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    1. “Cultivate a more mature relationship with them” yes that probably is a key ingrediant to remaining in the inner circle of our children’s lives. It can be hard for us to transition to that role because we tend to continue seeing them as little children in spite of the fact that they no longer are. Great comment!

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    2. So . . . it’s turned into one of those days, but I finally get to spend some time here.. 🙂 Anita, these teen years feel so precarious sometimes. Like I can say or do one thing that will ruin the relationship forever. And yes, that may be may own hormones talking. 😉 I love tat you established Coffee Friday with your girls. I think my husband and I need to be more intentional about spending that kind of time more regularly with our boys.

      thanks for sharing your wisdom here today!

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    1. Yes, Annette. I am so glad we don’t have to have all the answers to have connection. God has wired humans so interestingly, I think, to desire connection as much as/more than having all the answers. 😉

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  2. beautiful post, Jeanne, and the pictures are a vacation for me. Thank you.

    Too ill to say more, sorry, but I think the boys are lucky to have you. No one wanted to listen to anything I said when I was young, and I thought that was normal.

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    1. Andrew, thank you for sharing any words here at all. Thank you for your kind words. I don’t think they always feel lucky to have me as their mom, but that is the drama for every teen, I suspect. I am truly sorry you didn’t have someone to listen to you when you were young. Sending you a hug and lots of prayers, friend.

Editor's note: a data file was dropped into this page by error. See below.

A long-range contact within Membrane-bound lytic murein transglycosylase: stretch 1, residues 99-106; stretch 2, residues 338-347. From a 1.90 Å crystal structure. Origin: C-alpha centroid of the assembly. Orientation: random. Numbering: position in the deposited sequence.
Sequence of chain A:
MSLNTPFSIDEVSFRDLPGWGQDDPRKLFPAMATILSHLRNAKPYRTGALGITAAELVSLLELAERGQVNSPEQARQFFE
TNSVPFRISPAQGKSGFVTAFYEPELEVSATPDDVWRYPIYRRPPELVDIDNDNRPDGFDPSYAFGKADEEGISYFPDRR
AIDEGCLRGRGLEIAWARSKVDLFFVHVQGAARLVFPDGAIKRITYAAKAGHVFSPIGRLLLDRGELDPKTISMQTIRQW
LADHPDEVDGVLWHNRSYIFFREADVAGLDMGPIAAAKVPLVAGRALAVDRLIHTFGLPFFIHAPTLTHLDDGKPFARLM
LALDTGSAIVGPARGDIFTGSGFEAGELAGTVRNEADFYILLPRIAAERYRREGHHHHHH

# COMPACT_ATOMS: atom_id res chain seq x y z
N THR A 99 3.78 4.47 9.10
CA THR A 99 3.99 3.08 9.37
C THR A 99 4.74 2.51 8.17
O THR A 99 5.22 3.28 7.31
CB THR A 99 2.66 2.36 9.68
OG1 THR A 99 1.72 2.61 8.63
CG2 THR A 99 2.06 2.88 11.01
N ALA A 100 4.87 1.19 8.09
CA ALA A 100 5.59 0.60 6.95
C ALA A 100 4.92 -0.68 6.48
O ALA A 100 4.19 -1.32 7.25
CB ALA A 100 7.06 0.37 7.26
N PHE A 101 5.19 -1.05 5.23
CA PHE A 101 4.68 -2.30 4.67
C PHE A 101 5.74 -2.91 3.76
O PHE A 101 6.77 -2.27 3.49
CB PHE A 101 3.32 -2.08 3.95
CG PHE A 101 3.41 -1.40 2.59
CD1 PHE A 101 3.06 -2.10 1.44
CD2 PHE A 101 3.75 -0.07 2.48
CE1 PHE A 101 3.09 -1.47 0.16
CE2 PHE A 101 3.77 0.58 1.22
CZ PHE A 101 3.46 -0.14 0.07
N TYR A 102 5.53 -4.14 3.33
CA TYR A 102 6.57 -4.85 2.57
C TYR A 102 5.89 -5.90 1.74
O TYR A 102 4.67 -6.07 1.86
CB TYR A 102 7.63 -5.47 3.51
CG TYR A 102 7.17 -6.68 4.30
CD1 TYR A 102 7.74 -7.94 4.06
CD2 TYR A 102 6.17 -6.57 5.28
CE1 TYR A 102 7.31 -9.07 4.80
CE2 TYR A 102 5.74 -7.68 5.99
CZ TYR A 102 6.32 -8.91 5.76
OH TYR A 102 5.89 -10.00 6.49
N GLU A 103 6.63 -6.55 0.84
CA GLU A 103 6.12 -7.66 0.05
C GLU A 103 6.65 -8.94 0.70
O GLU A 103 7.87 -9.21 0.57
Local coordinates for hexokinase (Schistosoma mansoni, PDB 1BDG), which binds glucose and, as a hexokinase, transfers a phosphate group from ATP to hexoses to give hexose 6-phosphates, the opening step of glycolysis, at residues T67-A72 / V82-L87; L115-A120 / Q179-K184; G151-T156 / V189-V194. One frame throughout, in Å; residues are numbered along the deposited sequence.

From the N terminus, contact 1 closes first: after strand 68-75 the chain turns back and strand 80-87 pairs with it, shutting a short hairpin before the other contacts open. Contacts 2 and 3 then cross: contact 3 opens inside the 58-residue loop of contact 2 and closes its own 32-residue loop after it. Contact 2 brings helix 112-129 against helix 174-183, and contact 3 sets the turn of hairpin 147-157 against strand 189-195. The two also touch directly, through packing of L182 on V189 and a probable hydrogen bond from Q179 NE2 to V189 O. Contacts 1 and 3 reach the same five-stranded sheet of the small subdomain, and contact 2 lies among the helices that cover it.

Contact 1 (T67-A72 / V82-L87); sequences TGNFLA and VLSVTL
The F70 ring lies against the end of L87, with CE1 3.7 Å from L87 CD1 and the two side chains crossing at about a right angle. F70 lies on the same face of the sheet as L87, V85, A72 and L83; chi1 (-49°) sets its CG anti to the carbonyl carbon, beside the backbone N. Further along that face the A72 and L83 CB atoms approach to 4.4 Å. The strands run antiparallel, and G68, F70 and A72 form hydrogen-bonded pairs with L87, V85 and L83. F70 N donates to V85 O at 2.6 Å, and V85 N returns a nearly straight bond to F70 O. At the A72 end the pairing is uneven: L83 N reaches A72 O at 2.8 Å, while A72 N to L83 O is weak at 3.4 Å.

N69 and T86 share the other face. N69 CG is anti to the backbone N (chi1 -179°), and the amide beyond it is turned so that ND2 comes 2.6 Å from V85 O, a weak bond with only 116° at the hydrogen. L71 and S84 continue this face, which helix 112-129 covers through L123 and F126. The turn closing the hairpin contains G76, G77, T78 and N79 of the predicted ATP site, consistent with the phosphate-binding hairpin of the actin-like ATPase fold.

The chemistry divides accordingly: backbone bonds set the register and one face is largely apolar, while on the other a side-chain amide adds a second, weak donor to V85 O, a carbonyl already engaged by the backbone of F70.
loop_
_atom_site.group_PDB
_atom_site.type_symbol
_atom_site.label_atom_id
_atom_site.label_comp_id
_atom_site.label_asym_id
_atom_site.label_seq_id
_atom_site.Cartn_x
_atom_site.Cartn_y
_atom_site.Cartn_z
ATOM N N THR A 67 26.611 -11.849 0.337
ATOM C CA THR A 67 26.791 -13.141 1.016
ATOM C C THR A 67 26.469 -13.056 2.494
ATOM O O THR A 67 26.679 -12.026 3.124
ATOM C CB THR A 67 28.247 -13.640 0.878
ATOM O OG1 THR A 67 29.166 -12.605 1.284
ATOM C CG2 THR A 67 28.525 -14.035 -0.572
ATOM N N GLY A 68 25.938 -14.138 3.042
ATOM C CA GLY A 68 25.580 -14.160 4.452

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  3. Jeanne, thank you for this heart warming mom perspective. Our oldest turns 13 in ten days, and I was just informed he does not want me to come to the school’s turkey lunch. My husband gets it, but I sure don’t. Your words will help me accept the open doors to conversation and connection that our son offers. May God bless you this day, Julie

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    1. You’re welcome, Julie. I’m not much further along on this teen journey than you are. My boys are so different from each other. They push away, but when we see those open doors to connection, we need to take them, right? Keep being available, and asking questions. Saying a prayer for you today, my friend.

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    2. I feel for you. My daughter is showing signs of being an Aspie and has now decided that she does not want any physical contact at all – no kisses, no hugs. She’s only 12. It breaks my heart but I have to respect her wishes.

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    1. Susan, you don’t look OLD enough to have kids that old. It’s interesting to me to hear that that aspect of parent-child relationships are still active when they’ve been n their own for years. And yeah, that tough love . . . so it never ends, huh? 😉 Thanks so much for stopping by!

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  4. Love this reminder of listening and “hanging out.” It’s an important skill in most relationships, but especially as our kids navigate growing up. I love that your boys still want you in!